I was anticipating a classic adventure when I sat down with The Legend of Zelda: Breath of the Wild, readying myself to learn all the new mechanics the game would throw at me. I mentally prepared myself to fight through puzzle after puzzle in labyrinths of increasing complexity and confusion. I steeled my resolve, vowing not to seek help online and solve everything on my own. Everyone knows this is what to expect when the name Zelda appears in a game’s title. It’s part of the rules we intrinsically understand as gamers. It’s also part of the rulebook Nintendo just shredded.
From the moment I picked up The Legend of Zelda: Breath of the Wild, I had no idea what I was doing, and it was the most wonderful gaming experience I’ve had in ages. Completely open to exploration, the vast land of Hyrule spread out before me, begging to be revealed. The opening area gives players a chance to orient themselves to the game’s controls while also providing the key abilities for navigation and puzzle solving.
Yet there’s never a point, even from the beginning, when the game forces you to follow a set path. Unlike previous Zelda games, which required you to complete dungeons in a specific order to unlock a new tool or skill to progress, Breath of the Wild gives you everything necessary to explore Hyrule in the first hour. From there, it’s up to you to gather food, defeat enemies, find better armor and weapons, and, most importantly, keep exploring.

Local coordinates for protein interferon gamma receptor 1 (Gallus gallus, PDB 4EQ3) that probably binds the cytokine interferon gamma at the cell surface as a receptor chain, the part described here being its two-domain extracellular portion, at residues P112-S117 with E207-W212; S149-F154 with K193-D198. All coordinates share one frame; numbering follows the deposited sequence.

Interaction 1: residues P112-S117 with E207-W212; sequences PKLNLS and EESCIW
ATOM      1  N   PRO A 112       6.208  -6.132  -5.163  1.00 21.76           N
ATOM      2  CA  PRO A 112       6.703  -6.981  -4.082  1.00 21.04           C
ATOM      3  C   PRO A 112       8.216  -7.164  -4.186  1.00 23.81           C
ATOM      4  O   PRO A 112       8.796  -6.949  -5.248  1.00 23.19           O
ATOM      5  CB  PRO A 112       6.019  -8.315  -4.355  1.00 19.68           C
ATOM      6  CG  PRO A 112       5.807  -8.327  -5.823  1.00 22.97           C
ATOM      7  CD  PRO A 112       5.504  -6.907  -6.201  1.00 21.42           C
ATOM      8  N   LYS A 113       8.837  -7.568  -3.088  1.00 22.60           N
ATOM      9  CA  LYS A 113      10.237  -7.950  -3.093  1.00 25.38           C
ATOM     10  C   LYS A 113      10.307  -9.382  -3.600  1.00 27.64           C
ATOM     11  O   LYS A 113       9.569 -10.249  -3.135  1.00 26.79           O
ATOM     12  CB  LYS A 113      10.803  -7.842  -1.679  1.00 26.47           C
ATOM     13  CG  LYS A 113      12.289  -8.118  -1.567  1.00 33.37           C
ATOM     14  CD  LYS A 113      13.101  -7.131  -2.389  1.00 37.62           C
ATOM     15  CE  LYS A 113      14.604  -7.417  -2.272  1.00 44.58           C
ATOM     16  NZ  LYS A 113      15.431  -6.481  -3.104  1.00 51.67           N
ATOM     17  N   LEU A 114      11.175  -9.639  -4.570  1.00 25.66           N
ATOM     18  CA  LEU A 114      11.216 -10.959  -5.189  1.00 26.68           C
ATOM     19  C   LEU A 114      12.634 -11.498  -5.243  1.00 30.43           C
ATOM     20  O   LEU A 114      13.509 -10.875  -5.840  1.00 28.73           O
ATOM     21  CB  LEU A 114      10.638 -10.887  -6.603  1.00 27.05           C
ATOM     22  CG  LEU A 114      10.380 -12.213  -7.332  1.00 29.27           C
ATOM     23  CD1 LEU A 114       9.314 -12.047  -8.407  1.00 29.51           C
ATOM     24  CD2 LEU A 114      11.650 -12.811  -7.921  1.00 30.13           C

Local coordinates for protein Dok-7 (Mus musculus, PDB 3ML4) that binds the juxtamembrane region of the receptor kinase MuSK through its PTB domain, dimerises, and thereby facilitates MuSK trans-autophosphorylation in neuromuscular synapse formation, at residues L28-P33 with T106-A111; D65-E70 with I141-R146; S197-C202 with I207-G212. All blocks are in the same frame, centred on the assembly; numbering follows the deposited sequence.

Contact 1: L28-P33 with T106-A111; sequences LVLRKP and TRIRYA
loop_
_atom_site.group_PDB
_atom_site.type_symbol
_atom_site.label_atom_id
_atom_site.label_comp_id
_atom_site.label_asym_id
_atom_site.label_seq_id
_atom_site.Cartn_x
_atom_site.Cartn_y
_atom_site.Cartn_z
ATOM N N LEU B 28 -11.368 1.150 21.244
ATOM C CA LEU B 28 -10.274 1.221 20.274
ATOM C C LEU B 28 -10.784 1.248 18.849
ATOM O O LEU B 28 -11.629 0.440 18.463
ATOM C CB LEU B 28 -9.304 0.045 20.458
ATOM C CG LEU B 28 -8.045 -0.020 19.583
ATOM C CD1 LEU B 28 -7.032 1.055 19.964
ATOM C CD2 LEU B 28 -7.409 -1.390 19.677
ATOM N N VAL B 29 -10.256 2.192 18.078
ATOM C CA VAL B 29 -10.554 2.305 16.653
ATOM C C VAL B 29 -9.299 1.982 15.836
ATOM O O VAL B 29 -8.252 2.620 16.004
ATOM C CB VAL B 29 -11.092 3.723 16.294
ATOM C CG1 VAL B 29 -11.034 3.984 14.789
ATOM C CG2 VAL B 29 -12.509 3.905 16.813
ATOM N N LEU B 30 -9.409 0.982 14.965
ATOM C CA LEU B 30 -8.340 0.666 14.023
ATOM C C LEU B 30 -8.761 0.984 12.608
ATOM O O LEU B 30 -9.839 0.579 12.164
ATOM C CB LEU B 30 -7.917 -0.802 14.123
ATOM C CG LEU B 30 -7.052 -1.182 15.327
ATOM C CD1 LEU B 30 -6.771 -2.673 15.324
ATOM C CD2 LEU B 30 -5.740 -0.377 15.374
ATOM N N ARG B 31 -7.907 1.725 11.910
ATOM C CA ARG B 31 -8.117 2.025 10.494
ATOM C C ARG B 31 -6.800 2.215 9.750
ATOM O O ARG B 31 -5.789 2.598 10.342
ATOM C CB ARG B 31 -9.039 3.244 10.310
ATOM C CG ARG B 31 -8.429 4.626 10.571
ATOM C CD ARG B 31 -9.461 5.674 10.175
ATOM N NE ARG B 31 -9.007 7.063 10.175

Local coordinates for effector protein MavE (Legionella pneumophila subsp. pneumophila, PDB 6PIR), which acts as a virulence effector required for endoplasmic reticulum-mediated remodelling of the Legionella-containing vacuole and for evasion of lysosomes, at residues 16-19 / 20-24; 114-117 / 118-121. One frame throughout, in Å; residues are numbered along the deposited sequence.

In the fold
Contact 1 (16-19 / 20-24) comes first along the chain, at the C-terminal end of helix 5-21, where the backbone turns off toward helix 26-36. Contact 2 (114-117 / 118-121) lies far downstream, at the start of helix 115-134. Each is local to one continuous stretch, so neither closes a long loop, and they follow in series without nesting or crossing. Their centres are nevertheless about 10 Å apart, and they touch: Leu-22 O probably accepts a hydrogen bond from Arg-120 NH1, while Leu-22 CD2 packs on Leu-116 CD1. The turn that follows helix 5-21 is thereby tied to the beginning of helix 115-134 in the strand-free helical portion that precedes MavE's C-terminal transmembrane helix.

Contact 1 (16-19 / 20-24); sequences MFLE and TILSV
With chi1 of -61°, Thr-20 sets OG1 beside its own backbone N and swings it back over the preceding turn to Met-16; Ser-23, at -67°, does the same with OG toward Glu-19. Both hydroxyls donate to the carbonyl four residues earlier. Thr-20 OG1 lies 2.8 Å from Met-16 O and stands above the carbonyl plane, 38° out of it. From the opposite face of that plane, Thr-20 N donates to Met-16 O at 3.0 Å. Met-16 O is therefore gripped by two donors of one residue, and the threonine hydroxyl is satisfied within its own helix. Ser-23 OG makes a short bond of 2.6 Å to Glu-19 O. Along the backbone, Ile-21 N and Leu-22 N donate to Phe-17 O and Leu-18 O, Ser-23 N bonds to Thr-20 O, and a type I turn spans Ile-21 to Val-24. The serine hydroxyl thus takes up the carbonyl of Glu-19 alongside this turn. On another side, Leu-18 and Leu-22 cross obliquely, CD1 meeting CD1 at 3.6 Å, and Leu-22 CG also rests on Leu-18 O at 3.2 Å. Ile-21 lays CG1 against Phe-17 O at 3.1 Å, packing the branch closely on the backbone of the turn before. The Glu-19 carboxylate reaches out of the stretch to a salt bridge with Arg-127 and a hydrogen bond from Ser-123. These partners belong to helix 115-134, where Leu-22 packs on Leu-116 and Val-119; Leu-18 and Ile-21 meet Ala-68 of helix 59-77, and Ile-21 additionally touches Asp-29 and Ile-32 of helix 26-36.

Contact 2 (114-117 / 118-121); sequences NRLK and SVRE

The story starts out with Link awakening after a 100-year slumber. In a near-apocalyptic scenario, Gannon almost destroyed the land of Hyrule a century ago, incapacitating the weapons meant to subdue him and leaving Princess Zelda trapped inside the castle, her waning powers barely enough to keep him at bay.
He also pretty much killed Link, who was saved only by the conveniently named Shrine of Resurrection, which (and stop me if you’ve heard this before) caused him to lose his memory. But the game isn’t about the light plot, and although there are some genuinely poignant moments, Breath of the Wild focuses on exploration, surprisingly deep, nuanced combat and the great puzzle-solving elements Zelda has come to be known for.
Nintendo didn’t just stick with its tried and true formula here, though. There are some drastic changes in Breath of the Wild, the most noticeable being that every weapon can and will break. Early-game armaments have far less durability and power than ones you’ll find later, but it adds a deceptive amount of strategy to each encounter. While it may be tempting to pull out the lighting-enchanted blade you just found and show those weaklings who’s boss, it’s probably better to save that for a more powerful enemy or boss battle.
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No matter how high its durability, every weapon will eventually fail, with a notice appearing on screen to let you know it only has a few more strikes before it shatters. Cleverly, Nintendo incorporated this mechanic into the combat by making the last strike from a weapon deal double its damage. What’s more, you can also throw a weapon with low durability to break it immediately, essentially guaranteeing a critical strike.
To compensate for the durability factor, the game throws weapons at you from all directions, so there’s usually not an issue when it comes to having something to attack with. It just may not be exactly what you were hoping for.